The Sheffield-based firm has completed all the sales at the main building at the Chocolate Factory, way ahead of its original deadline of mid-2019.
The firm is now focused on getting the iconic clock at the top of tower ticking again and plans to achieve this in the next 12 to 18 months. It is also close to getting planning permission for another 22 units in the Clocktower and has plans to develop the buildings at the bottom of the tower.
The factory, which was built in an Art Deco style with a distinctive clock tower, opened in 1926. The site developed and produced famous products such as Terry’s Chocolate Orange and Terry’s All Gold.
However, the factory closed in 2005 with the loss of 300 jobs after parent company Kraft Foods decided to switch production abroad. Following closure the site fell into disrepair and in 2009, it was put on the at-risk register by English Heritage.
Today the site, which is adjacent to York Racecourse, has 236,806 square feet of iconic listed buildings plus cleared development land.
The award winning development is seen as an outstanding example of Yorkshire regeneration and Henry Boot has been overwhelmed by demand from buyers.
Henry Boot's CEO John Sutcliffe said: "We are delighted with how well the Chocolate Factory in York has performed.
"It's an iconic development that celebrates the city's rich history and customers have flocked to buy an apartment within the listed buildings.
"The views are unbelievable. on one side there are lovely views on the Minster and on the other side the enormous windows look out on to open countryside and the racecourse."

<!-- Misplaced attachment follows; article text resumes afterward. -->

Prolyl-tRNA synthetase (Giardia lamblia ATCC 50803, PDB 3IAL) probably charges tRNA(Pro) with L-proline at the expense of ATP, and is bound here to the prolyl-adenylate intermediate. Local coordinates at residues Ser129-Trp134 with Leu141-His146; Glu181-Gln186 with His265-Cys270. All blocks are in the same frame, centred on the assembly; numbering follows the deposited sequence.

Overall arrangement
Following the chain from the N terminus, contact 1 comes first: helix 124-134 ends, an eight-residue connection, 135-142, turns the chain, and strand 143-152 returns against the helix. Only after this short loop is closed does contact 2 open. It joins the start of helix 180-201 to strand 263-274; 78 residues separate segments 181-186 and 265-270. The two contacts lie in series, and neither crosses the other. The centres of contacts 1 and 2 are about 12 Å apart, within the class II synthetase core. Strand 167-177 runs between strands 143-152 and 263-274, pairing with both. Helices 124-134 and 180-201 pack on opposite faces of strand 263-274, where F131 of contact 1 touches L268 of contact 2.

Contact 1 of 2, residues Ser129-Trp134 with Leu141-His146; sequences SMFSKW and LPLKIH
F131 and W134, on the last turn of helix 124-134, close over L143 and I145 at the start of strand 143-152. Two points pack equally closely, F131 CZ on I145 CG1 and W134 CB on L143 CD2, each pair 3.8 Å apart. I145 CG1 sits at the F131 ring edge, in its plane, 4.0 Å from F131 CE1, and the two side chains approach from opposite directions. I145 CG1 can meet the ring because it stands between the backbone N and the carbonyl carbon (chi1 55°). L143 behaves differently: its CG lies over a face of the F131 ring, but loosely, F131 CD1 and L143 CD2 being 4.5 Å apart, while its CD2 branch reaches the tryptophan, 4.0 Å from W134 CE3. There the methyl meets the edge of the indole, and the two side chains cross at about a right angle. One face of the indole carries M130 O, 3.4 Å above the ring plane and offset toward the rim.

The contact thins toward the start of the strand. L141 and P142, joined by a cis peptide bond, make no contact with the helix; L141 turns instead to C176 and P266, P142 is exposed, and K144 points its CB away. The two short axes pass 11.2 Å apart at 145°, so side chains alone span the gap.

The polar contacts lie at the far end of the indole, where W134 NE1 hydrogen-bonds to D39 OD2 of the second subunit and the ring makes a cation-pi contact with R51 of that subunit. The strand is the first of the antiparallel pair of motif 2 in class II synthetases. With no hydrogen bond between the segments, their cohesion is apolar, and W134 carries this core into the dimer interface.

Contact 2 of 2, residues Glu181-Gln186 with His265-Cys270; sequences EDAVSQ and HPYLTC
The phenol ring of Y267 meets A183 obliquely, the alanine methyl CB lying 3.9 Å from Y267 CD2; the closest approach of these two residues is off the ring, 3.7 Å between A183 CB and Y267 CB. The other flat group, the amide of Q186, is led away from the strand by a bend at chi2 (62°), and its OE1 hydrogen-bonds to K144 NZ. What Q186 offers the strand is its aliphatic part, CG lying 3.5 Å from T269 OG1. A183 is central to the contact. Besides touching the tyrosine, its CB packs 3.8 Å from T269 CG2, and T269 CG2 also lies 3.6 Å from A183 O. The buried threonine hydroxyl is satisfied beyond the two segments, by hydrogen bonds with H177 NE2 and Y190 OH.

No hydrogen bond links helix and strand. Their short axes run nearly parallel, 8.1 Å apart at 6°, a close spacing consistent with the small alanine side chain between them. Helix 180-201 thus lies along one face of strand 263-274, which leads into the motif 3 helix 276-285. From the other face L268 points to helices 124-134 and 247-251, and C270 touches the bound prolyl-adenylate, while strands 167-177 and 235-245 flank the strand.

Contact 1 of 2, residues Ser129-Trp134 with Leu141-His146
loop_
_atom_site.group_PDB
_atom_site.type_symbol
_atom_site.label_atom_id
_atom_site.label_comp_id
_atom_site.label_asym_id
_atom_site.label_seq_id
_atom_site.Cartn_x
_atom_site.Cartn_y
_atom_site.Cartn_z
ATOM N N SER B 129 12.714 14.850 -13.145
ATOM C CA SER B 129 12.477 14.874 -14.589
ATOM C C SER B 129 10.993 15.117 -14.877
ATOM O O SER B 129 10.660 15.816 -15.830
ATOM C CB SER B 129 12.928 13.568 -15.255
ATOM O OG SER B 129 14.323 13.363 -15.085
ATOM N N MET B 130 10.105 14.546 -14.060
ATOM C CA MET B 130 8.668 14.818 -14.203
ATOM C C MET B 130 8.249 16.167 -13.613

Henry Boot has also agreed terms with the team who own and run the “Star in the City" restaurant in York and the "Star at Harome” 14th-century thatched inn near Helmsley, which has been awarded a Michelin star.
The Star team will run a restaurant, cafe and delicatessen, which will be housed in the former liquor store at the factory. Liquor was traditionally used in chocolate manufacturing.
Henry Boot is also in discussion with the city council to develop another 2.5 acre area south of the existing building, which could be turned into 125 to 150 apartments.
The group announced its latest plans for the Chocolate Factory alongside 2017 annual results which showed a 33 per cent jump in revenue to £409m in 2017.
Revenue was more than double the 2015 result on the back of projects like the Chocolate Factory.
Pre-tax profit rose jumped 40 per cent to £55.4m. The group has proposed a final dividend of 5.20p, up from 4.50p, giving a total for the year of 8.00p, a 14 per cent increase on 2016.
The firm said it has started 2018 with the healthiest order book it has seen in years.
Mr Sutcliffe said: “2017 delivered a record financial performance, primarily due to development schemes being delivered more quickly than we initially anticipated.
"Notwithstanding any potential impact from the decision to leave the EU, our business model and strategic aims remain unchanged, and 2018 has started well across all our business streams.”